Ptolemaeus Arabus et Latinus

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Work C.4.6

〈Commentum in Iudicia〉

An anonymous commentary on Pseudo-Ptolemy’s Iudicia (B.3) probably written shortly after 1138, a date given as an example of astronomical calculation in the past tense (MS London, BL, Cotton Appendix VI, f. 21va). In the London MS, the commentary immediately follows Pseudo-Ptolemy’s Iudicia (f. 8rb-20va), here ascribed to Aristotle (‘Liber iste est Aristotelis in scientia ipsius astronomie’), which explains the attribution to Aristotle in the explicit of the commentary. The St Petersburg MS contains only the first two chapters of the preface and its text differs quite significantly from that of the London MS. This fragmentary preface is however undoubtedly associated with the present commentary, for, in a passage omitted in the London MS, the author speaks of Ptolemy’s love for his son (‘Sciendum est tamen Ptholomeum habuisse quendam filium quem non modice diligebat’, opening of the second chapter of the preface, f. 171vb), something which makes sense only in connection with the Iudicia, purportedly written by Ptolemy for his son Ariston, as also recalled in the opening of the commentary (‘filium unius instruens Aristonem’, London MS, f. 23vb). The beginning of the preface is also found in MS Cambridge, Fitzwilliam Museum, McClean 165, s. XII, f. 48r, and in Dominicus Gundisalvi’s De divisione philosophiae (see Burnett), but these bear no obvious connections with the Iudicia.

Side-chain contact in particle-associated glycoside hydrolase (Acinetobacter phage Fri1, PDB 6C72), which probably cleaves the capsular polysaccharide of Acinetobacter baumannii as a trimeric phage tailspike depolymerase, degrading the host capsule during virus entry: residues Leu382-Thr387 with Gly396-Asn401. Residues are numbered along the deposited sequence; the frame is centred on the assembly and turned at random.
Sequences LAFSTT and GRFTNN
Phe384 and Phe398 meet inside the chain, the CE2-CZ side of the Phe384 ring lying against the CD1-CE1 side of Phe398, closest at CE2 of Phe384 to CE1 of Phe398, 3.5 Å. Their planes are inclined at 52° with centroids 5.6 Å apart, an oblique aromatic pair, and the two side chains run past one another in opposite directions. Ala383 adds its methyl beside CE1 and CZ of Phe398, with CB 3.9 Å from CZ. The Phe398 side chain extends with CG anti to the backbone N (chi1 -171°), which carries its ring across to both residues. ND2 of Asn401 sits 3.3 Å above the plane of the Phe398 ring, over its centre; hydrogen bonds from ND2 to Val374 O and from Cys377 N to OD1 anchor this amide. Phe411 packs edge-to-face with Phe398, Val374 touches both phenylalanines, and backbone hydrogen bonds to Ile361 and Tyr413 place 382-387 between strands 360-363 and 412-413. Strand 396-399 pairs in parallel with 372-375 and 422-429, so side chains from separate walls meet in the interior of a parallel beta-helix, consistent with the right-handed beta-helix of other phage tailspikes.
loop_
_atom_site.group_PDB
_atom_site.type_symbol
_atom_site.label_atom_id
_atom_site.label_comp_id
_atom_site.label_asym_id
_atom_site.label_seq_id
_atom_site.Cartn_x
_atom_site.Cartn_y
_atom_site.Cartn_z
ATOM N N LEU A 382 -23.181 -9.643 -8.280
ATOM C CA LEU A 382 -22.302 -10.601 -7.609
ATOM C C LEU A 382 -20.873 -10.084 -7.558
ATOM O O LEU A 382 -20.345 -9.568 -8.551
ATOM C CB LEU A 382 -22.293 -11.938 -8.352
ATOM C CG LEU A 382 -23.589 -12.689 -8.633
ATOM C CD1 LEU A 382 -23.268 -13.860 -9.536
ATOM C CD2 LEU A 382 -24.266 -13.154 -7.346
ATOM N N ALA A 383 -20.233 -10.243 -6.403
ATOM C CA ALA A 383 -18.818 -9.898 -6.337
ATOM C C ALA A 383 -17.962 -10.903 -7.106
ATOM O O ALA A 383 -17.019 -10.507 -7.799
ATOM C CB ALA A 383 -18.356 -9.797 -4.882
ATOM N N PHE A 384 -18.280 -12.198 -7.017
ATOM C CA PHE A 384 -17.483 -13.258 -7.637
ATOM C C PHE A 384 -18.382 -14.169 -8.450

Text ‘(London, BL, Cotton Appendix VI) Incipit commentum super premissa, scilicet predictum librum. (20va-23vb) [preface] Artem artium, scilicet astronomiam, agredientibus dicendum est primo quid sit ipsa diffinitione, quid sit eius genus, que eius materia — et sciendum est idem esse dictum de Venere si in hac figura subiciatur. (23vb-29rb) [text] Expositio ad litteram superioris tractatus. Ptolomeus, summus philosophus et excellentissimus Egyptiorum rex, necnon fide unitatis minutus (?), filium unius instruens Aristonem, cuius causa hoc opus incepit, ad litteram huius artis accedens, hanc divisionem facit. Signorum alia sunt masculina et alia feminina etc. Hec vero divisio potest vocari naturalis et artificialis — tam bonas quam malas querat. Hic terminatur astronomia Aristotelis cum expositione eius.’

Bibl. C. Burnett, ‘A New Source for Dominicus Gundissalinus’s Account of the Science of the Stars?’, Annals of Science 47 (1990), 361-374: 364; D. Juste, ‘Les textes astrologiques latins attribués à Aristote’, Micrologus 21 (2013), 145-164: 152 n. 19; C. P. E. Nothaft, Walcher of Malvern, De lunationibus and De Dracone. Study, Edition, Translation, and Commentary, Turnhout, 2017, 66; C. P. E. Nothaft, ‘“Combustion Tables” in Twelfth-Century Latin Europe: A Preliminary Study’, Mediterranea. International Journal on the Transfer of Knowledge 9 (2024), 107-164.

Modern ed. The first chapter of the preface is edited by Burnett, 367-368 (from MSS London, BL, Cotton Appendix VI and Cambridge, FM, McClean 165) and 368-369 (from MS St Petersburg, BAN, F. 8).